Treaty Negotiations Minister Chris Finlayson has refuted
suggestions that a settlement invitation with the country's
largest tribe was a "cash offer".
During his Waitangi Day speech yesterday, Prime Minister John
Key held out the prospect of an advance payment against the
eventual settlement for Ngapuhi.
He challenged the tribe to put aside their differences to
enable that and said he was keen to see a deal struck this
He noted other iwi had previously received similar advance
Chairman of Ngapuhi's runanga Sonny Tau welcomed the offer
but said it would seek a final settlement of as much as $600
million - four times bigger than the landmark Tainui, Ngai
Tahu or Tuhoe settlements.
Mr Key's response was: "You've got to dream big but it
doesn't mean we'll be writing a cheque for that amount."
This morning while on Radio New Zealand Mr Finlayson refuted
that the settlement invitation was a "cash offer".
"What we have said, is if and when the mandate is recognised,
we will start negotiations and that one way in which we could
do it is deal with the financial side first and then deal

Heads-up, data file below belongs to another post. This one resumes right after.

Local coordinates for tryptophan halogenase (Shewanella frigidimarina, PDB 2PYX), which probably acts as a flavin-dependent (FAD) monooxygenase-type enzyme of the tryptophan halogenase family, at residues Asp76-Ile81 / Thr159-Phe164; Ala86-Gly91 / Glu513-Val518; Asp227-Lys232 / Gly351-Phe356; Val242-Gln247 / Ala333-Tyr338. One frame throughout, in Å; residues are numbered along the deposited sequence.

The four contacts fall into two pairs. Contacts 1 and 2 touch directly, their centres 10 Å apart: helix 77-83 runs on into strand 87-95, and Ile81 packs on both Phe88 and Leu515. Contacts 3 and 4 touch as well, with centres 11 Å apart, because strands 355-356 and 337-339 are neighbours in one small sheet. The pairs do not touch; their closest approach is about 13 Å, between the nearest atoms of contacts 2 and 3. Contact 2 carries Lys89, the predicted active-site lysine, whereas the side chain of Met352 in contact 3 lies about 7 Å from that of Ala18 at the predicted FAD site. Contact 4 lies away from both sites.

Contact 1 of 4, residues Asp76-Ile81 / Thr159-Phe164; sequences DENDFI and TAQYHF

with cultural matters later on.
"It's no different to what I've said to other iwi around the
country - there's no cash offer," Mr Finlayson said.
"It's really nothing more than, as it were, a call to arms.
Lets get on with it guys, lets see if we can work through the
Mr Finlayson said he'd been working "very hard" on the
"I'm getting to a position where I should be in a position to
recognise a mandate in the next little period.
"Then I'll say to people, 'right, if you want to negotiate,
lets get going'. I've got a team of Crown negotiators ready
Ultimately, whether Ngapuhi wanted to settle was up to them,
"It will be a very hapu-centric negotiation ... this is a
very complex, a very large iwi, and a one-size-fits-all
negotiation will not work."
Ngapuhi sub-tribe leader Rudy Taylor also spoke to Radio New
Zealand and said there was currently a split between the iwi.
"It's not about the money, it's about resolving the issues
that we have in terms of difference between the two groups."
Divisions arose around the corporate nature of the different
runanga in the iwi and an income stream from a previous deal
with Sealord, he said.
Ngapuhi's runanga chairman did not speak for a united iwi, Mr
"As the chairman of the runanga Ngapuhi, Sonny Tau, he's got
to feel confident that he's got the rapport of the people,
and yet that's the opposite."
- Brendan Manning of APNZ